If you hold a cigarette lighter underneath a sprinkler, every sprinkler in the building will suddenly activate and spew water, right? Wrong. The heat from the lighter will cause only one sprinkler to operate, the one that feels the heat. We have Hollywood movies to blame for the widespread misconception that all of the sprinklers in the building will discharge water simultaneously when any single sprinkler feels enough heat. For a more detailed discussion on this Hollywood-supported myth, and the truth behind the myth, see our previous blog, “Lights, Camera, Activate! The Truth about How Most Sprinklers Activate”.

How It Really Works

A fire starts, the sprinkler system detects the fire, and water is discharged from the system, absorbing heat as it penetrates the smoke and the fire plume to reach the burning fuel source. This concept applies to all sprinkler systems, but the demands created by different occupancies and hazards vary substantially. To account for this, sprinkler systems vary in type and scale, and it’s crucial to use the appropriate system for the circumstances.

Another misconception about sprinklers is that they are triggered by smoke, just like smoke detectors. But sprinklers are actually triggered by heat, and are engineered to respond to a specific temperature. Furthermore, sprinkler systems can activate in different ways. While many rely on activation of the sprinkler’s heat sensitive element, some require that both a sprinkler and another means of detection activate before water can be discharged from the system.

Types of Sprinkler Systems

Sprinkler systems are typically grouped into four categories. The most common type of sprinkler system is a wet pipe system. The name is fairly intuitive; the main distinguishing characteristic here is that water remains, under pressure, in the system pipes at all times. This causes a faster reaction time and more immediate results in the event of a fire. In most situations, this is beneficial and preferred. In some situations though, having water in the piping can pose a problem, such as when the system piping is located in an area that is subject to freezing temperatures.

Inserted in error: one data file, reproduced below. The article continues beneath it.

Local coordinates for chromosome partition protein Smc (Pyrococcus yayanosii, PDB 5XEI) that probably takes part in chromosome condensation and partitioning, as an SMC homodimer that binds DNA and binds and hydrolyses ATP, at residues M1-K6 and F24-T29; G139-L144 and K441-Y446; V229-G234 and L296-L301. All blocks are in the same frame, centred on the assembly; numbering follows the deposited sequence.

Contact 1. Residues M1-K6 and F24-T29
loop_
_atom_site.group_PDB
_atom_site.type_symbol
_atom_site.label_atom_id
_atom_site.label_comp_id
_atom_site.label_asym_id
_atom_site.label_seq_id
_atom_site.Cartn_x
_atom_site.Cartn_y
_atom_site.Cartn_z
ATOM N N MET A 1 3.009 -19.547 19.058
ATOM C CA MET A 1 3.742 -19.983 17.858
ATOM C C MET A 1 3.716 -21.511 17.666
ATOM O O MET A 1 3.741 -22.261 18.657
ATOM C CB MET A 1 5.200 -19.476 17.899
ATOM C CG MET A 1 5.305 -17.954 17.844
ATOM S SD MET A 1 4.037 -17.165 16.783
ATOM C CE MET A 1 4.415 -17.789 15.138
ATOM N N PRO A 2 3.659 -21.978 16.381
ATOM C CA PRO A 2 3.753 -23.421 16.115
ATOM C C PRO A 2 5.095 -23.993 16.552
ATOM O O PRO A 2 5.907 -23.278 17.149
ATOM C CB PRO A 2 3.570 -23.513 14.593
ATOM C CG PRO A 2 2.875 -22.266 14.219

A dry pipe system is a common system type for use in areas subject to freezing temperatures. As you might imagine, the pipes are not filled with water, but with compressed air which keeps the valve that holds back the system’s water closed. When the sprinkler activates in response to heat from a fire, the air in the pipes is released, allowing water to open the dry pipe valve, and enter the piping. At all other times, air in the piping prevents the sprinkler system from freezing.

Alternative systems do exist and are often used in structures that house valuable or historically significant items. Pre-action systems, for example, utilize piping filled with compressed air, much like a dry pipe system. However, pre-action systems are linked to another type of detection equipment, which must activate in addition to the heat-sensitive element of a sprinkler before water can be discharged onto the fire. There are three variations of this system, but the preventative measure is the same; water will be discharged only if the threat of fire is verified by the detection and control scheme.

Deluge systems, on the other hand, are only typically used to protect highly combustible areas where the fire hazard necessitates large quantities of water quickly. This system is comprised of open orifice sprinklers. This means that, unlike the other systems just discussed, once a supplemental fire detection system is activated, the deluge valve holding back the water will open, and water will discharge simultaneously out of every sprinkler in system.

Sprinkler systems may seem like a simple aspect of fire engineering, but the selection and design of the sprinkler system that will protect what you most value is one of (if not the) most important decisions a facility owner can make. We can help you to determine which system works for you. If you have a particular need, I invite you to fill out the contact form below and one of our fire protection engineers will contact you soon: [gravityform id=”1″ name=”Contact Us”]